So-called “spiritual” people are for the most part religious people who think they are superior insofar as the impulse to know the truth is the same in both the traditionally religious and the “alternative” spiritual seeker. But spiritual seekers are just as superstitious as primitive religious types so before we can actually teach them we need to clear the decks by pointing out the fallacies inherent in their views about moksa. For this traditional Vedanta endures charges of elitism, lack of compassion and “duality,” the idea being that if it is all one then one way is as good as the other. But one way is not as good as the other. This is a peculiar notion that has found favour with the rise of democracy. Some ways are better than others and there is always a “best” way, assuming qualifications. By “best” I mean a method that does what it purports to do in a timely fashion.
Fortunately, we do not have to criticize specific “paths,” only the core logic behind them.
As far as dispassion (viragya) and critical thinking are concerned there is a connection but they are not the same. Viragya is indifference to the results of one’s actions based on knowledge of the nature of reality. Its companion concept, discrimination (viveka), is closer to critical thinking but not the same. It is simply discriminating what is real from what is apparently real. If you have viveka you will have viragya. The platform from which we discriminate is not ego-determined, however. An individual can set up his or her own parameters and think critically within those parameters whereas for moksa the knowledge you use to think critically is totally impersonal. It is object-oriented, the object being moksa, not subject-oriented, or ego-oriented.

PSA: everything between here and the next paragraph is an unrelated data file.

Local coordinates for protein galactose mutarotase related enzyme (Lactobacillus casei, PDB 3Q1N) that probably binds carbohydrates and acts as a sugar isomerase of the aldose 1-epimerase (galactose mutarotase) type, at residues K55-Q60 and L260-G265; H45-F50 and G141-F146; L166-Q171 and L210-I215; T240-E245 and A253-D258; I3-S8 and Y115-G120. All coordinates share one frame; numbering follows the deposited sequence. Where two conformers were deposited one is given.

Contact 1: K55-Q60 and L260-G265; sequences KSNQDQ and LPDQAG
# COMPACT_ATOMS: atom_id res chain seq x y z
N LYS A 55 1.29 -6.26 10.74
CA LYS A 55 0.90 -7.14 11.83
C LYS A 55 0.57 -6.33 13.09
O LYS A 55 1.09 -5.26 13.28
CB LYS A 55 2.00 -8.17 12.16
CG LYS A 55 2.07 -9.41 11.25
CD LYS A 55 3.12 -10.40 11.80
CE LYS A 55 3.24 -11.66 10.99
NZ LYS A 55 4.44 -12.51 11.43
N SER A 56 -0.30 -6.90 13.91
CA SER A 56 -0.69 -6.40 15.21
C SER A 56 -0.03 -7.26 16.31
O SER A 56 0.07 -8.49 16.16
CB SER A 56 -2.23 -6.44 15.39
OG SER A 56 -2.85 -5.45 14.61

Self-knowledge is always true because it is true to the self, meaning it cannot be dismissed or negated by any other knowledge. It is different from knowledge of objects. It is not knowledge unless it is true to the object. If it is “my” knowledge then it is my interpretation of an object, which is not necessarily knowledge. Ignorance (or my point of view) causes me to see or experience objects as though they are actually there. People believe that ignorance is knowledge because they believe that what they experience is knowledge. It may be knowledge but it may not be.
Moksa by its very nature means freedom from the individual, not freedom for the individual. Perhaps the biggest erroneous notion is the belief that the individual is going to get this wonderful thing called freedom. But it is not like that. By accepting yourself as an individual – setting yourself up as the authority as an individual, or ego – you accept dependence on samsara. Moksa is the knowledge “I am awareness and not the individual that I have been led to believe I am.” Awareness is the only thing free of samsara.
Of course, the other point to take into consideration is that there is a discrete thinker. Although it appears that I think and awareness makes it possible for me to do so, what is really governing “my” thinking? Unless the mind is subjected to self-knowledge it will think according to its conditioning, and that conditioning is generated by the gunas, which govern the vasanas. So who is it that is thinking, critically or not? It is Isvara. If there is no such thing as a doer then there is no such thing as a discrete thinker. The mind being inert is an object known to me, awareness, and as such incapable of thinking. As self-knowledge removes the ignorance that keeps the mind extroverted and in denial, then thinking becomes purified and crystal-clear but it is still not the ego “doing” the thinking. It is awareness no longer under the spell of ignorance apparently thinking through the purified mind.